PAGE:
Then, after each interview with an expert on that episode’s topic, I make my guests play The 5-Minute Game Show (my homage to the NPR show/podcast “Ask Me Another.”) which I write (or co-write with Eve) specifically for that person and topic. Then I feature teachers and students telling it like is on the segment “In the Trenches”. The most amazing thing is that I get to combine all of my talents with my crazy passion for great education and share it all with the fantastic listeners. Hearing the feedback about the way it makes people question traditional paradigms and inspires them to try new things is really gratifying. One of the best compliments I got was from a parent listener who said, “After I listen to each episodes, it makes me want to be a teacher!”

Has it been a smooth road?
One of the biggest challenges is the one I’m still facing – how to make real inroads on our educational system. How do we reach the people who need to hear our podcast the most? Sometimes, it seems hopeless – like I’m hitting my head on a brick wall. But then I see a Tweet or read about something amazing some teacher is doing and my faith is renewed!

We’d love to hear more about your work and what you are currently focused on. What else should we know?
There are hundreds of educational podcasts – and many them are quite good. However, almost all of them are geared only towards educators, whereas Overthrowing Education is also meant for parents and students. Also, no other educational podcast adds all the funny bits – the fauxmercials, the game show and other creative parts that make the show as entertaining as it is informative. I’m so proud of the writing, the humor and the great conversations I get to have with amazing educational experts. The other thing that sets us apart is that we tackle three kinds of topics – 1) Pedagogical approaches such as blended learning, game-based learning and how to use technology effectively; 2) Bigger educational issues such as the problems with grading, why we need to re-examine the transactional nature of our schools, and the importance of equity in education; and 3) The pervasive issues in our society that affect our classrooms and schools such as how to have civil conversations with people we don’t agree with and how to overcome implicit bias. Because we focus on all three of these areas instead of just one of them, we hope to start or continue many important conversations.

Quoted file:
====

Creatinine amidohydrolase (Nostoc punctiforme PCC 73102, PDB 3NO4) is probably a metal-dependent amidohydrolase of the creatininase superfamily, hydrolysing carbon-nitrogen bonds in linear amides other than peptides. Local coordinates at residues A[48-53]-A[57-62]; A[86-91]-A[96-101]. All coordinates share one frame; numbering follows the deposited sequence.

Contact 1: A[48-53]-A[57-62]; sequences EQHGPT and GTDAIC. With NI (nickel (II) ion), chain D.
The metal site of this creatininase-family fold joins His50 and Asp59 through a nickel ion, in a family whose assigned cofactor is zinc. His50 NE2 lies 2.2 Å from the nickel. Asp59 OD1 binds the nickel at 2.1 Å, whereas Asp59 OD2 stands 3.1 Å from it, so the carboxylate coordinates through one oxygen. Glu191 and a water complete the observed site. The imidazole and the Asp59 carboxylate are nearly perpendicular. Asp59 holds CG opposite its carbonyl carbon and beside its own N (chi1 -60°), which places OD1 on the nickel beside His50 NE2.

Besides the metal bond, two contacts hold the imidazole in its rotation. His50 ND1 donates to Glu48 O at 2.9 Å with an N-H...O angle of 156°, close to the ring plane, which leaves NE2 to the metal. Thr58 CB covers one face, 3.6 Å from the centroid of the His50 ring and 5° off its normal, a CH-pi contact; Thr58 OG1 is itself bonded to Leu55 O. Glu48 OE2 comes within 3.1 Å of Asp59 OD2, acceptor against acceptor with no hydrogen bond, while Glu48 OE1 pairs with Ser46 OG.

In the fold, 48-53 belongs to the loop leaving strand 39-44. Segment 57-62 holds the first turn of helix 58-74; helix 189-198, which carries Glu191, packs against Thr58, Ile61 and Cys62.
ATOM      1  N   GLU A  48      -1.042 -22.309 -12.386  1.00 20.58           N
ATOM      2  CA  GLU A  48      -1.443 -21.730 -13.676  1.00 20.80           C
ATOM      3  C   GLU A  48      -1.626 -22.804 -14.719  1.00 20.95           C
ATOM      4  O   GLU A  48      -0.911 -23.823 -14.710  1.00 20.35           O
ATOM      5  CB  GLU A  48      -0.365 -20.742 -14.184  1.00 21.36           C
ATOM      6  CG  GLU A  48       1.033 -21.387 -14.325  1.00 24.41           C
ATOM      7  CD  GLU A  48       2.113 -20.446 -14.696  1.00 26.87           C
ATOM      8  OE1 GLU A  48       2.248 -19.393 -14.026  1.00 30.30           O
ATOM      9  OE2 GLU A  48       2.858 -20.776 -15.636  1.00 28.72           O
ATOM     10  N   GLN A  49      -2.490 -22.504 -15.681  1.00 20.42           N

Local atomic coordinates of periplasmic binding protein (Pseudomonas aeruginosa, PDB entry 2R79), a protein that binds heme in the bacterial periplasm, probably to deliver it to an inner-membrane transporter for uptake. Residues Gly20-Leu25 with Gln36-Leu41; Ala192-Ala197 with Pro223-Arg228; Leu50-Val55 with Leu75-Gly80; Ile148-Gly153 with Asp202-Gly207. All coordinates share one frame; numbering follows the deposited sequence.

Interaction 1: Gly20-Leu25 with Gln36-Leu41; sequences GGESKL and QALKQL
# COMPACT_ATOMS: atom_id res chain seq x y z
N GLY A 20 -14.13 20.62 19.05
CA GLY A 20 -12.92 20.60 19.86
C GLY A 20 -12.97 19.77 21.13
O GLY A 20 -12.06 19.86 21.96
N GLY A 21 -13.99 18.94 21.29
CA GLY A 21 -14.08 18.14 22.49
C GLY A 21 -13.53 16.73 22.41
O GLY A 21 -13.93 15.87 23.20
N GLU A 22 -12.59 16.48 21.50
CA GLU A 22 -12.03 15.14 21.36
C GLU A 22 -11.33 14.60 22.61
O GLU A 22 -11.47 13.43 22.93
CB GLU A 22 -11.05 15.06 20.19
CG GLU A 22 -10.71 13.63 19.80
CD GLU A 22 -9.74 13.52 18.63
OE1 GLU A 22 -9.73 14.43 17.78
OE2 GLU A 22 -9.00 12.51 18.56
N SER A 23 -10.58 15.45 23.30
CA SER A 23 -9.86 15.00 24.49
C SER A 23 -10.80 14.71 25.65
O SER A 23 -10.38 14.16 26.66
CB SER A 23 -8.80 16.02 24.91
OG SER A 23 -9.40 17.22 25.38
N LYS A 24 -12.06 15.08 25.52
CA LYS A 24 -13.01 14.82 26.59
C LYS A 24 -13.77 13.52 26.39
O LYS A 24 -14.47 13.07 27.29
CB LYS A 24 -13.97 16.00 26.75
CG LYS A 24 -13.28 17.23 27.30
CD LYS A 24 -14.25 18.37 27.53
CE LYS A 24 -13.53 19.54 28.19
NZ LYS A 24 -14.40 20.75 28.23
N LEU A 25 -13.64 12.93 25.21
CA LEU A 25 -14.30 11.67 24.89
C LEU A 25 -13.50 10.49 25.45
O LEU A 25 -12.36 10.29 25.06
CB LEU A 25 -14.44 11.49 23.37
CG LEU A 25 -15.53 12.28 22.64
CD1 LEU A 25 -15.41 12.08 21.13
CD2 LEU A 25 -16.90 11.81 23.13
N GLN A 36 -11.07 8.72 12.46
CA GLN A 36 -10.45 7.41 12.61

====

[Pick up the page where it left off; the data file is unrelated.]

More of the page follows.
Is our city a good place to do what you do?
Los Angeles is the perfect place to work in education and for starting a podcast. Even when I lived in NYC, the opportunities for me to grow as an educator seemed limited. But in LA we are surrounded by creative and interesting people to learn from and be inspired by. It was an LA organization that awarded me my grant which, while my games eventually went worldwide, was originally given to help the local LA community. I’ve also had easy access to talented designers, voice-over artists (for the fauxmercials) and musicians including the band Distant Cousins who play our theme song, Raise it Up. Additionally, I’m part of a group called “Women Who Podcast” and many of the over 300 women in the group are right here in LA so we can meet and support each other. I can’t imagine trying to do what I do in any other city.

For someone just starting out, I would suggest taking full advantage of all that Los Angeles has to offer. There is so much more to this city than its stereotypes. Be inspired to create by visiting all of the different neighborhoods and try something new as often as possible. Then you can take all that you’ve seen, heard and learned and create something great!

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Image Credit:
Charlie Watson, Jean Farrell